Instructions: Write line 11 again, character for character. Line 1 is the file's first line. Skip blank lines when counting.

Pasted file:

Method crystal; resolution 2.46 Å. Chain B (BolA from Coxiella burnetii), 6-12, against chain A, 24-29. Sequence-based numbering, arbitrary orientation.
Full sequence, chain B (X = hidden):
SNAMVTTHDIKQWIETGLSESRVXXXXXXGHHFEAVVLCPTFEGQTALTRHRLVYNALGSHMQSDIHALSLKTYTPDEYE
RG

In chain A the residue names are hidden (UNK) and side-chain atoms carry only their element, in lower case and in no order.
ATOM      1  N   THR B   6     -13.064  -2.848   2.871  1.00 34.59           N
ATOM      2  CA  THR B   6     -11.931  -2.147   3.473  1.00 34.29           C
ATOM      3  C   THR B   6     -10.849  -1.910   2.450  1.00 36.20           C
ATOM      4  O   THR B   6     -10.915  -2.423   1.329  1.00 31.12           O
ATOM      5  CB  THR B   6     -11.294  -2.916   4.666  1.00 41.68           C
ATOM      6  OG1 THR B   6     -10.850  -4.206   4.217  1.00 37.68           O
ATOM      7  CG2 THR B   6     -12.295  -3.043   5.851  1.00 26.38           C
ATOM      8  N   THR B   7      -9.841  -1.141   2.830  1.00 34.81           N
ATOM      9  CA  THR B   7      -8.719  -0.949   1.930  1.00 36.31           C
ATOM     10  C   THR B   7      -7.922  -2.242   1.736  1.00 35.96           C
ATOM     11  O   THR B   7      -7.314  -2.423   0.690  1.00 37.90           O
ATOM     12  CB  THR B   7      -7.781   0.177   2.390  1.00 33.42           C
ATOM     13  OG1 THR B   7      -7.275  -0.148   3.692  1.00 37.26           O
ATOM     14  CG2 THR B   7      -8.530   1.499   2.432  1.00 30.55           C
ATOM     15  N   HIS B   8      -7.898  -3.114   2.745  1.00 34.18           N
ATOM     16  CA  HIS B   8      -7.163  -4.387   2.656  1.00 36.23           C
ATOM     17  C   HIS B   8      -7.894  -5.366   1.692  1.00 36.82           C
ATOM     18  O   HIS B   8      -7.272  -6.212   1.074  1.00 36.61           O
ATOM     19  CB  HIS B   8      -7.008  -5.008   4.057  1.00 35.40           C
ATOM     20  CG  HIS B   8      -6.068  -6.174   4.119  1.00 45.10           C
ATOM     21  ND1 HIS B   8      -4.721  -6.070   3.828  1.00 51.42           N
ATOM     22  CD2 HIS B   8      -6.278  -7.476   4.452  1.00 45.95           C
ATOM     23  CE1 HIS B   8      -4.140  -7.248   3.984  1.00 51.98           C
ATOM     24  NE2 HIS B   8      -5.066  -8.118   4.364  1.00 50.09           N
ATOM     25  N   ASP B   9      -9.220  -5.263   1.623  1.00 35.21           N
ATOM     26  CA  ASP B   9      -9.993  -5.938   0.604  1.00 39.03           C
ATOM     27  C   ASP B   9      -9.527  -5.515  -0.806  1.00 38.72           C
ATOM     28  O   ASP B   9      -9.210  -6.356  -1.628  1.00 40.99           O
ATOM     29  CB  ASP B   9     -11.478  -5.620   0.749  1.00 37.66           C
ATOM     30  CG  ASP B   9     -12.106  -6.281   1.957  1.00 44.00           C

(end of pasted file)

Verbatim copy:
ATOM      6  OG1 THR B   6     -10.850  -4.206   4.217  1.00 37.68           O